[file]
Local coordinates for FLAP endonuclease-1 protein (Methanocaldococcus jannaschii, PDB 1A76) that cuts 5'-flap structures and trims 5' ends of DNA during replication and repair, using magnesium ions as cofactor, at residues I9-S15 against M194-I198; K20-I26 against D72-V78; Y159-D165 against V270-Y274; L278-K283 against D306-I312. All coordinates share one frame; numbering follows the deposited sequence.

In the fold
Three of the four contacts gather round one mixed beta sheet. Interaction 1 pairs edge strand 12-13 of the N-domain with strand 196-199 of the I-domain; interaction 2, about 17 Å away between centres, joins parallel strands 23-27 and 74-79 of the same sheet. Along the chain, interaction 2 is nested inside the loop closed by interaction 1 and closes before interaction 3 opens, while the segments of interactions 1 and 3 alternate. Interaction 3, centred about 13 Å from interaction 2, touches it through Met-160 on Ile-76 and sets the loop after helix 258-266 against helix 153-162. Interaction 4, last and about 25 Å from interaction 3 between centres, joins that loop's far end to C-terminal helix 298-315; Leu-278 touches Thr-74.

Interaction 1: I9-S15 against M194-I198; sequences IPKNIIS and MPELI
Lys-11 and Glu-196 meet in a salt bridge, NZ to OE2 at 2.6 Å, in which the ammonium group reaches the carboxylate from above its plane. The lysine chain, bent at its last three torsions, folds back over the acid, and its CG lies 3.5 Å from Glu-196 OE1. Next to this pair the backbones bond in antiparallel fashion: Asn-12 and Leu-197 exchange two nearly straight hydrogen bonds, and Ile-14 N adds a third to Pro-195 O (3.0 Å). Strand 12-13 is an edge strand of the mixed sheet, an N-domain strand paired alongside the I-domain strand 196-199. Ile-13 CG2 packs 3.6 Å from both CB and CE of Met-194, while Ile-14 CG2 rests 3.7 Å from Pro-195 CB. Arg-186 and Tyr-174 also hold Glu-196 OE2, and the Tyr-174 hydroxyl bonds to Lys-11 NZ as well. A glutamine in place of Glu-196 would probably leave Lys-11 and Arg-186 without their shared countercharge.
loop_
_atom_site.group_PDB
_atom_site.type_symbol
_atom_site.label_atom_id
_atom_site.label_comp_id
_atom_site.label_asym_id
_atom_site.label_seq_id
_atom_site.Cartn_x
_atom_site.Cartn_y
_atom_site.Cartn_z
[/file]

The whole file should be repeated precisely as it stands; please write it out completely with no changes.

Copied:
Local coordinates for FLAP endonuclease-1 protein (Methanocaldococcus jannaschii, PDB 1A76) that cuts 5'-flap structures and trims 5' ends of DNA during replication and repair, using magnesium ions as cofactor, at residues I9-S15 against M194-I198; K20-I26 against D72-V78; Y159-D165 against V270-Y274; L278-K283 against D306-I312. All coordinates share one frame; numbering follows the deposited sequence.

In the fold
Three of the four contacts gather round one mixed beta sheet. Interaction 1 pairs edge strand 12-13 of the N-domain with strand 196-199 of the I-domain; interaction 2, about 17 Å away between centres, joins parallel strands 23-27 and 74-79 of the same sheet. Along the chain, interaction 2 is nested inside the loop closed by interaction 1 and closes before interaction 3 opens, while the segments of interactions 1 and 3 alternate. Interaction 3, centred about 13 Å from interaction 2, touches it through Met-160 on Ile-76 and sets the loop after helix 258-266 against helix 153-162. Interaction 4, last and about 25 Å from interaction 3 between centres, joins that loop's far end to C-terminal helix 298-315; Leu-278 touches Thr-74.

Interaction 1: I9-S15 against M194-I198; sequences IPKNIIS and MPELI
Lys-11 and Glu-196 meet in a salt bridge, NZ to OE2 at 2.6 Å, in which the ammonium group reaches the carboxylate from above its plane. The lysine chain, bent at its last three torsions, folds back over the acid, and its CG lies 3.5 Å from Glu-196 OE1. Next to this pair the backbones bond in antiparallel fashion: Asn-12 and Leu-197 exchange two nearly straight hydrogen bonds, and Ile-14 N adds a third to Pro-195 O (3.0 Å). Strand 12-13 is an edge strand of the mixed sheet, an N-domain strand paired alongside the I-domain strand 196-199. Ile-13 CG2 packs 3.6 Å from both CB and CE of Met-194, while Ile-14 CG2 rests 3.7 Å from Pro-195 CB. Arg-186 and Tyr-174 also hold Glu-196 OE2, and the Tyr-174 hydroxyl bonds to Lys-11 NZ as well. A glutamine in place of Glu-196 would probably leave Lys-11 and Arg-186 without their shared countercharge.
loop_
_atom_site.group_PDB
_atom_site.type_symbol
_atom_site.label_atom_id
_atom_site.label_comp_id
_atom_site.label_asym_id
_atom_site.label_seq_id
_atom_site.Cartn_x
_atom_site.Cartn_y
_atom_site.Cartn_z